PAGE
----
The whole household rushed in, bearing torches. The cry had aroused and frightened them as if the trumpet of the last judgment had shaken the world. The room was crowded with people. The trembling throng saw Don Philippe, fainting, but held up by the powerful arm of his father, which clutched his neck. Then they saw a supernatural sight, the head of Don Juan, young and beautiful as an Antinoues, a head with black hair, brilliant eyes and crimson lips, a head that moved in a blood-curdling manner without being able to stir the skeleton to which it belonged.
An old servant cried: "A miracle!"
And all the Spaniards repeated: "A miracle!"
Too pious to admit the possibility of magic, Dona Elvira sent for the Abbot of San Lucas. When the priest saw the miracle with his own eyes he resolved to profit by it, like a man of sense, and like an abbot who asked nothing better than to increase his revenues. Declaring that Don Juan must inevitably be canonized, he appointed his monastery for the ceremony of the apotheosis. The monastery, he said, should henceforth be called "San Juan de Lucas." At these words the head made a facetious grimace.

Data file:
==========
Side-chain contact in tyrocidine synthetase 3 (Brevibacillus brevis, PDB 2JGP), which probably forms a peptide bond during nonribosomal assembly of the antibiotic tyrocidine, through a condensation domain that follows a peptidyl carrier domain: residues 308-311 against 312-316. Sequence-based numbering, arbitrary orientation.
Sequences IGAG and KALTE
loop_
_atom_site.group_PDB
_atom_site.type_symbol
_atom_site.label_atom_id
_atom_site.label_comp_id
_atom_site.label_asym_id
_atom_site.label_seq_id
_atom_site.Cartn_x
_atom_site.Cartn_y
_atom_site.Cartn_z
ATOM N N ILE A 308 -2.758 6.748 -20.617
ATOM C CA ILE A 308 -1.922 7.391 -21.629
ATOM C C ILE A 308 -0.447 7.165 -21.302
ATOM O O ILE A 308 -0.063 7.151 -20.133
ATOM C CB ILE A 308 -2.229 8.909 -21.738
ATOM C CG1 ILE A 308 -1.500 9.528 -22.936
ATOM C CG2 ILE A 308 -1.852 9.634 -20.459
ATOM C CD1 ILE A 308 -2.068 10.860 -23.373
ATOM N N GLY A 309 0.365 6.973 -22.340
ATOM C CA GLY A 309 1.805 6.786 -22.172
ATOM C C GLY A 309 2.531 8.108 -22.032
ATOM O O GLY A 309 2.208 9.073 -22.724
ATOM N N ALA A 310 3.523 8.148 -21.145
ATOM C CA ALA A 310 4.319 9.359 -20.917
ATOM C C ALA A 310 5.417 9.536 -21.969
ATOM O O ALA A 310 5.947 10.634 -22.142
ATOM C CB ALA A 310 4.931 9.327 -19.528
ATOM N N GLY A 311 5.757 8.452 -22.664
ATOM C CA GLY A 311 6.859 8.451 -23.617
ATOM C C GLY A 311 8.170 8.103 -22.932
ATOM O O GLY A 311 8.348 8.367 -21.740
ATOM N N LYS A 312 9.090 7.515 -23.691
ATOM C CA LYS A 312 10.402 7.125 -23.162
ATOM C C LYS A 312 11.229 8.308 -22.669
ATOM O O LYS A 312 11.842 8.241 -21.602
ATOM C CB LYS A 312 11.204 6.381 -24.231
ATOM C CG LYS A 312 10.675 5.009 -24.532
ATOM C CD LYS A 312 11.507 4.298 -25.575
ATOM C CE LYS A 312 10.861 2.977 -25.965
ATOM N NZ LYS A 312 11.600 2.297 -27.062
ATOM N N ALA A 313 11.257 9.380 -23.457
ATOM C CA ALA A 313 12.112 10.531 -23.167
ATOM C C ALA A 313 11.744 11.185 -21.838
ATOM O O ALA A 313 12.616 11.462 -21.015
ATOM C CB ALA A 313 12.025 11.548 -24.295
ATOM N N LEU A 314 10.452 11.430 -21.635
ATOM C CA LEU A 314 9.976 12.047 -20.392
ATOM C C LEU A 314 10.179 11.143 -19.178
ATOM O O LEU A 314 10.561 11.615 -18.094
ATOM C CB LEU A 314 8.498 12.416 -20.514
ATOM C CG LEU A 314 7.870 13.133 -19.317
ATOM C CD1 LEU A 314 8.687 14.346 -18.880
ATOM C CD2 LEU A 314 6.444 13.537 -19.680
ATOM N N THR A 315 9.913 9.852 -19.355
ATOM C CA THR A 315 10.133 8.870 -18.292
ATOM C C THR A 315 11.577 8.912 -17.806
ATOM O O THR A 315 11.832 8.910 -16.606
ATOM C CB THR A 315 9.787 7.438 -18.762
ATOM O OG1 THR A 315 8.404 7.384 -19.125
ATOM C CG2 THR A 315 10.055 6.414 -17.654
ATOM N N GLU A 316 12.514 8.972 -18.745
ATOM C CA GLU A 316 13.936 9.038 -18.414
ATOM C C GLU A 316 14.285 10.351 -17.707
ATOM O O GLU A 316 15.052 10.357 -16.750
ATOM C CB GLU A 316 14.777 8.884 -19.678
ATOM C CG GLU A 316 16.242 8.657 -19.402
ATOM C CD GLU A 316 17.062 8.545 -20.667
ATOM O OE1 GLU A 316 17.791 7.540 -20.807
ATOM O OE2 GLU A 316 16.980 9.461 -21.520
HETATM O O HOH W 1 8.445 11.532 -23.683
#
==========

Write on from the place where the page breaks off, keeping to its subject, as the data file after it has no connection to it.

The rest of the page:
The taste of the Spaniards for this sort of solemnities is so well known that it should not be difficult to imagine the religious spectacle with which the abbey of San Lucas celebrated the translation of "the blessed Don Juan Belvidero" in its church. A few days after the death of this illustrious nobleman, the miracle of his partial resurrection had been so thoroughly spread from village to village throughout a circle of more than fifty leagues round San Lucas that it was as good as a play to see the curious people on the road. They came from all sides, drawn by the prospect of a "Te Deum" chanted by the light of burning torches. The ancient mosque of the monastery of San Lucas, a wonderful building, erected by the Moors, which for three hundred years had resounded with the name of Jesus Christ instead of Allah, could not hold the crowd which was gathered to view the ceremony. Packed together like ants, the hidalgos in velvet mantles and armed with their good swords stood round the pillars, unable to find room to bend their knees, which they never bent elsewhere. Charming peasant women, whose dresses set off the beautiful lines of their figures, gave their arms to white-haired old men. Youths with glowing eyes found themselves beside old women decked out in gala dress. There were couples trembling with pleasure, curious-fiancees, led thither by their sweethearts, newly married couples and frightened children, holding one another by the hand. All this throng was there, rich in colors, brilliant in contrast, laden with flowers, making a soft tumult in the silence of the night. The great doors of the church opened.